Vinland Saga – 03 – It’ll Pull You In

Askeladd immediately shows both Floki and us what kind of dudes we’re dealing with, as he manages to double the bounty for Thors’ head from five to ten pounds of gold. Floki is a very shrewd man with good instincts, but he also has a solid right-hand-man in Bjorn, who spears a Jomsviking who was hiding behind a tapestry and passes it off as an innocent accident.

As for Thors, he doesn’t leave at the break of dawn, but is seen off by the whole village. Before they leave, all five of the young men he’s bringing along have designs on asking Ylva for her hand in marriage upon their return and presenting her with spoils of war; all Ylva wants is a little more shuteye.

When a young lass who likes Ari (one of the guys who tried to propose to Ylva) is cruelly rebuffed, Leif assures her none of the five greenhorn lads will come to any harm; Thors will see to it they’re dumped off in Norway before they see any battle, and Leif promises he’ll ship them back to Iceland, disappointed, but with their organs still very much internal.

Seemingly the only member of the village not seeing them off is Thorfinn, who is nowhere to be found and presumed by both Thors and Ylva to still be off skulking, angry about being scolded. We get a little more comedy when the five guys line up on one side of the boat, while Thors is on the other side all on his own with one hell of a huge oar. Leif bangs out the pace on the drum, and the ships are off.

It isn’t until they’re already out in the open sea that Thorfinn reveals he stowed away. While peeing over the side (he really needed to pee) he suddenly notices where he is, and his smile is so wide and bright, Thors can’t help but smile back, despite the fact his son just ruined his plans to try to keep him safe.

He later paints Finn’s back door red for his insolence (pretty tame discipline from a viking in the 11th century), as the gears turn in Askeladd’s head. He chats with Bjorn about the bounty deal not seeming quite right; he’s quite sure Floki reached out to them independently and his superior didn’t order Thors’ execution.

Askeladd also believes Floki is afraid of incurring a great loss of his own men, and so hired someone else. This tells Askeladd that this Thors fellow shouldn’t be a pushover, even if Floki says he’s “not a warrior” anymore.

As night falls, Thors warns Ari not to stare at the moon in the sea, lest it “pull him in,” a common nautical hazard. As Thorfinn dozes contently in his lap, Thors tells Ari more about his first child, the woman Ari says he’s in love with.

It was a difficult birth for Helga, the daughter of the leader of the Jomsvikings, but Thors was about to head out on another mission, and was annoyed he got a daughter instead of a son. He’s about to leave when Helga asks him to name her.

He says he’s “busy”, but Helga insists—the first time he ever saw her truly angry. So he named her Ylva, after his mother. And that, he tells Ari, was the first time he started to feel afraid of battle…which makes sense, as dying in battle meant abandoning his newborn child and wife to an uncertain future.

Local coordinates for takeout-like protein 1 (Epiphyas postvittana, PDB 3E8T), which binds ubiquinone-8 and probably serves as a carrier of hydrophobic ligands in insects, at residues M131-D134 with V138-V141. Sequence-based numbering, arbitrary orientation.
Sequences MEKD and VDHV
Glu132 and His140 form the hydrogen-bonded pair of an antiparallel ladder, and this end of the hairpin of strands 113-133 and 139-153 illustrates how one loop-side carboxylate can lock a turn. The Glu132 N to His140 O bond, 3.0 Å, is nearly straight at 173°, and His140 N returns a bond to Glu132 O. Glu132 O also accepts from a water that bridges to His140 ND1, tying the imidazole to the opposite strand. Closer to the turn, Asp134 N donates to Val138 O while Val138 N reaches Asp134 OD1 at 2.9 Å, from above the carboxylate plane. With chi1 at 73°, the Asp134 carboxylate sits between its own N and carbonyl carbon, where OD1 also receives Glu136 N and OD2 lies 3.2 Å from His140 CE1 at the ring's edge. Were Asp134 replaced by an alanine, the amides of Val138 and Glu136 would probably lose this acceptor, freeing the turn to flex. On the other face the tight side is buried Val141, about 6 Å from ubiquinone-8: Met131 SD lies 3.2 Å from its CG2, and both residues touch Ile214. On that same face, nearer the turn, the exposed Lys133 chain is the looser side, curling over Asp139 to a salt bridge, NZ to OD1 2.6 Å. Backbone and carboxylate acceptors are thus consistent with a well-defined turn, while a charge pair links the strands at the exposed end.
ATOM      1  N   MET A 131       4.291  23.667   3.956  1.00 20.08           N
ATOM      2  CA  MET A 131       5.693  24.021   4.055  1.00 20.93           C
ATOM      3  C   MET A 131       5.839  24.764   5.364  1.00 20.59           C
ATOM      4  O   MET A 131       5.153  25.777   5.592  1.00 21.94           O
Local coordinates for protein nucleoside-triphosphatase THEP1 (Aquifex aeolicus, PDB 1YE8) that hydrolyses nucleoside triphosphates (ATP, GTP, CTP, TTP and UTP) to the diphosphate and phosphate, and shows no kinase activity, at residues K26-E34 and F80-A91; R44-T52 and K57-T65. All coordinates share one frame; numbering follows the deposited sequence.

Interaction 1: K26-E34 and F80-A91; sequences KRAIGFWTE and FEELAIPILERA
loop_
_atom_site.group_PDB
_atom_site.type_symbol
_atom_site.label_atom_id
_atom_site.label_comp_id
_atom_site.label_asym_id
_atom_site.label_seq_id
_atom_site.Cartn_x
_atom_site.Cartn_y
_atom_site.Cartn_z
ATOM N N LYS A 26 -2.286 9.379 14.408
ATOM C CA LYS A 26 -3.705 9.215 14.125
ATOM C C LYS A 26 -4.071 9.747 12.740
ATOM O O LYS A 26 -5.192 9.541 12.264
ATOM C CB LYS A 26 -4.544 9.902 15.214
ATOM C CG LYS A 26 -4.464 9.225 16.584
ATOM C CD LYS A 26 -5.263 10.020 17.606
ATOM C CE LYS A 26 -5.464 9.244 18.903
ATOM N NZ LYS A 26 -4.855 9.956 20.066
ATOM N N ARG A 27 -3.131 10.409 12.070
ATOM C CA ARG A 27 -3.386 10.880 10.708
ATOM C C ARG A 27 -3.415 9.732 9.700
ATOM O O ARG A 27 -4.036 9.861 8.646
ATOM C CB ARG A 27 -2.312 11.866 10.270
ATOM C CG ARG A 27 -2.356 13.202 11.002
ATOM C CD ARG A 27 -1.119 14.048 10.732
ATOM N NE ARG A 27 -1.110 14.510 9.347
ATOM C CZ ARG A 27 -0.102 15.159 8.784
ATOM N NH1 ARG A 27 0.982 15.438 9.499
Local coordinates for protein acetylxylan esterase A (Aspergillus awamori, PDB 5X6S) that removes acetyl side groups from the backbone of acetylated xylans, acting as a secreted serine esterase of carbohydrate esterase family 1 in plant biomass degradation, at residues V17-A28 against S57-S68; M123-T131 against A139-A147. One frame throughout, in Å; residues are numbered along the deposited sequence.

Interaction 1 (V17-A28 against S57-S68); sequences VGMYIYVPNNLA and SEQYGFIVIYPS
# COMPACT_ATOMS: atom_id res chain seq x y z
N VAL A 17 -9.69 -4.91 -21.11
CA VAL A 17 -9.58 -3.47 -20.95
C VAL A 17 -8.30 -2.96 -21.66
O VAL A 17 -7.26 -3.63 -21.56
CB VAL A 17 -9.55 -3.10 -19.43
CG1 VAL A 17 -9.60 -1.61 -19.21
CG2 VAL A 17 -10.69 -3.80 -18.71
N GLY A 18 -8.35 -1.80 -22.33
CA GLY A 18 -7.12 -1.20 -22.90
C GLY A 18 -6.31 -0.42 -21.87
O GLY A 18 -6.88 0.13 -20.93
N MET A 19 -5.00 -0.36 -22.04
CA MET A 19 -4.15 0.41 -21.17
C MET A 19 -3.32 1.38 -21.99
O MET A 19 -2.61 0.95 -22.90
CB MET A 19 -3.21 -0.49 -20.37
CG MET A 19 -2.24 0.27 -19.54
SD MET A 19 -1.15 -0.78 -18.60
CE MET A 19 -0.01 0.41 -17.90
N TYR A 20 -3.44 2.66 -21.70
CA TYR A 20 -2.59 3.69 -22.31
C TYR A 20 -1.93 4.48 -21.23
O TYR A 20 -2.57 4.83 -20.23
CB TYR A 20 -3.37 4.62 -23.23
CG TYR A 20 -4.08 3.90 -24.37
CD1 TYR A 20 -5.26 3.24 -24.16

The next day they arrive at the Faroe Islands—the usual rest stop between Iceland and Scandinavia. They row into a cove that leads to a trading village, but the high walls immediately spell foreboding, and Leif notes that there are fewer structures in the village itself.

By the time they start rowing out of the cove, it’s to late—Askeladd’s men start dumping huge piles of debris onto their ships, blocking their only exit. Then another drum can be heard: the drum of Askeladd’s two ships rowing towards them.

Ari and the other men bristle and claim to be ready for battle, but Thors knows better; the boys will be no match for these hardened foes. So he takes a deep, “I’m getting too old for this shit” breath, pulls out his sword, and hands his dagger to Thorfinn, warning him only to use it in time of absolute need.

Before Askeladd’s men know it, Thors has leapt onto one of their ships. He takes out the first man with one punch, two others with two more, and then three with three; six skilled men downed without even drawing his sword. It’s then that Bjorn and Askeladd know: they’re going to have to work their asses off to earn every ounce of that gold.

Each of the first three Vinland Sagas have been very different affairs—from an introduction to Thors and Thorfinn and live in Iceland, to the arrival of a new old threat, to the swashbuckling adventure that begins in this episode. But all three of kicked all kinds of ass in their own way.

Like Thors himself, it doesn’t glamorize violence or killing, and Ari and his four hotshot friends are presented as the naive fools they are. As for Thorfinn, he may not have pissed himself while hiding in that barrel, but yeah…he’s now somewhere that’s absolutely no place for a six-year-old. I just can’t see how this ends well for anyone…but nor dare I look away.

Vinland Saga – 02 – Nobody Has Enemies, but Everybody Loves War

As the English launch an ambush on their Danish occupiers during their Saturday bath (note to self: switch up bath days for this very reason) in Northumbria—slaughtering men, women and children indiscriminately—the children in Thors’ village, Thorfinn inluded, participate in mock battles using blunted wooden swords and spears.

It’s a simple but effective juxtaposition of the ideation of war as a grand, noble, and honorable venture, and all it really boils down to: people ending the lives of other people, often without even the slightest hint of grandeur, honor, or nobility.

Thors ended many lives as a warrior, but those days would seem to be over, as he now takes smithing classes not to make weapons, but to make cooking pots. But his old comrades, the elite Jomvikings, have other ideas. A warship captained by Floki land at the village, their mere presence a transparent threat.